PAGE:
One year ago the bears were feasting on Chipotle Mexican Grill (NYSE: CMG ) . After hitting highs around $440 per share in April 2012, the stock avalanched to around $234 per share last October. But the company has been turning in solid quarters and is now running with the bulls. On Friday the stock flew 16% to land at an all-time high over $500 per share.
In case you're wondering, it was a killer quarter for Chipotle. But let's dig down a little to fully appreciate what's happening. Rather than focus on everything, I've chosen three areas to focus our attention: revenue, earnings per share, and comps, or same-store sales.
Chipotle's revenue for the quarter was $827 million -- up 18% the same quarter last year. This beat analyst's estimates of $820 million. I attribute the earnings beat to comp-sales, which we'll hit in a minute. But the majority of the earnings growth was thanks to new units. Chipotle had opened 129 new locations this year with 37 in the latest quarter.
With this continued success, Chipotle not only looks to deliver on the high end of this year's growth target of 165-180 new units, but also is guiding between 180-195 units for 2014. Should the company hits those targets, that's 12% unit growth next year.
There's quite a few investors looking for the next Chipotle growth story in companies like Noodles & Company (NASDAQ: NDLS ) , but if you're just looking for a Chipotle growth story, perhaps you should stick with Chipotle.
Noodles is aiming for growth a tad higher than Chipotle -- 14%-15% this year --but investors will also have to pay up for that growth. Noodles carries a forward P/E around 85. Chipotle's is currently around 40. When looked at this way, Chipotle's growth is almost as fast but will cost investors less than half the price.
Earnings per share
Chipotle's earnings per share came in at $2.66 per share -- an improvement of 17% from last year -- but missed estimates of $2.78 per share. An improvement of 17% is hot, but why were analysts hoping for a little more?
This quarter's margins were down due to higher food costs and Chipotle didn't increase prices -- more on that in a second. This food cost issue has hit the whole industry, but it's a particularly complicated issue for Chipotle since it's trying to provide 100% GMO and hormone-free food.
When it comes to vegetables, there are only so many places Chipotle can find GMO-free food. If any one of those sources experiences a problem with supply, prices will increase and the company can't exactly find a cheaper supplier down the street. This is what happened with Chipotle's avocado and tomato suppliers. Avocados are currently in high demand, and bad weather affected the tomatoes.
It seems the market is willing to shake off the earnings per share miss because these are temporary factors. Even with the miss, 17% growth is nothing to sneeze at.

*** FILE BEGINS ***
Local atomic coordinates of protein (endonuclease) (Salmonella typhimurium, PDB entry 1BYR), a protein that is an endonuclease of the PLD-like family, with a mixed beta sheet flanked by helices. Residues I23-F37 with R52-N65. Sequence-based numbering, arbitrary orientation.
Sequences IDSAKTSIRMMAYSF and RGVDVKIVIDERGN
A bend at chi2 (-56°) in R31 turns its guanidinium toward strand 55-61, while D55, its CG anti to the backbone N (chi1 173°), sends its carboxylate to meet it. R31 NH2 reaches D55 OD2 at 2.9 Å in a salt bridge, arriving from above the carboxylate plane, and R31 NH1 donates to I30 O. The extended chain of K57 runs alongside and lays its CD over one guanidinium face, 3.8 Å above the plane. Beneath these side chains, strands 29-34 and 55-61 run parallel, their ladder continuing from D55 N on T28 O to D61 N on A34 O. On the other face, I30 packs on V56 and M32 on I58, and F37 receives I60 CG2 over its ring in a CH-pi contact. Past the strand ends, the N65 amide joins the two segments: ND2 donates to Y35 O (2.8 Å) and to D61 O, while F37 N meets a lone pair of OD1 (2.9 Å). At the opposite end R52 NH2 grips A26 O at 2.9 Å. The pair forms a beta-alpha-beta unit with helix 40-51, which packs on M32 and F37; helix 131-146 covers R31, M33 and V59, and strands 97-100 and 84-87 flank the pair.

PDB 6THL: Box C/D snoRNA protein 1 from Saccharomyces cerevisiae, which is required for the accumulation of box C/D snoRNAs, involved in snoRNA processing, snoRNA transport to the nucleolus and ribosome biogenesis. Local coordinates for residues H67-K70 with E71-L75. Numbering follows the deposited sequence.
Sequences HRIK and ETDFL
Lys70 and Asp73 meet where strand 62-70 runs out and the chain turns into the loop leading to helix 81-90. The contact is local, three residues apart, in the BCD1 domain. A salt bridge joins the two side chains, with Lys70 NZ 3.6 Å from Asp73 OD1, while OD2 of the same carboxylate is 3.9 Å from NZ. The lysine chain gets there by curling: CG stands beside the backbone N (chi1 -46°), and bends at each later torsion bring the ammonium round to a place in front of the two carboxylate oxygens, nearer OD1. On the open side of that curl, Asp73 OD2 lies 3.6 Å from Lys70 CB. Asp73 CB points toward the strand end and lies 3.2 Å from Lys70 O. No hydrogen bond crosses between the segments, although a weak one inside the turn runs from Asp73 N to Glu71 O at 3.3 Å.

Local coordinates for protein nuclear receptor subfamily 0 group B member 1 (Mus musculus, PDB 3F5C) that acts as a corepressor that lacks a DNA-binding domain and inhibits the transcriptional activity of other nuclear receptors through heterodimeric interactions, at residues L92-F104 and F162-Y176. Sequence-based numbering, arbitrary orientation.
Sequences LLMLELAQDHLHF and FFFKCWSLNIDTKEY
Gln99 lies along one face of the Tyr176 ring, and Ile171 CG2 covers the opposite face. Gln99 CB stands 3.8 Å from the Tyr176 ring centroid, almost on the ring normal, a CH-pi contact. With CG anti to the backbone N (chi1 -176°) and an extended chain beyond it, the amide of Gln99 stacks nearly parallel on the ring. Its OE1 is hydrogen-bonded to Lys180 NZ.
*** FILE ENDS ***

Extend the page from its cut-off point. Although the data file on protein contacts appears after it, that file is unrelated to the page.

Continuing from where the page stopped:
This is where Chipotle absolutely hit the ball out of the park. Comps increased 6.2%, a huge increase by anyone's standards. Yet this whopping increase comes at a time when many restaurants' comps are deteriorating at an alarming pace. Darden decreased 3.3% last quarter. Ruby Tuesday declined 11.4%. Brinker International was down 0.9% in the 4th quarter 2013. In short, Chipotle grew comps during a pretty rough stretch of time.
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Just looking at these numbers, Chipotle outran the competition, but there's another reason to be impressed with Chipotle's comps growth: it came without any menu price increases.
Jack in the Box increased prices at Qdoba. That coupled with catering attributed to the meager comps gain there. Chuy's comps improvement is attributed mostly to higher checks. Restaurant traffic barely creeped up 0.2%.
Compare this with Chipotle who grew comps 6.2% the old-fashioned way: more people coming to eat. This continues to fly in the face of those -- like David Einhorn -- who insist Taco Bell's Cantina Bell is stealing away Chipotle's customers. Yum! doesn't provide very detailed segmented comps information to know how Taco Bell increased 2%. But since Chipotle is still able to grow at this rate, logically Cantina Bell isn't the silver bullet it's heralded being.
The killer quarter
So to review, Chipotle's revenue growth continues to impress due to strong new unit growth. Earnings per share missed due to food inflation from non-GMO providers. And its comps simply blew away the competition -- both with the increase itself and the quality of that increase. For Chipotle investors, there is absolutely no reason to sell even at these all-time highs. This quarter reflects just how strong this company is.
And if you want to truly compare apples to apples, be sure to check the comps performance at Chuy's and Jack in the Box when they report earnings Oct. 28 and Nov. 20, respectively.
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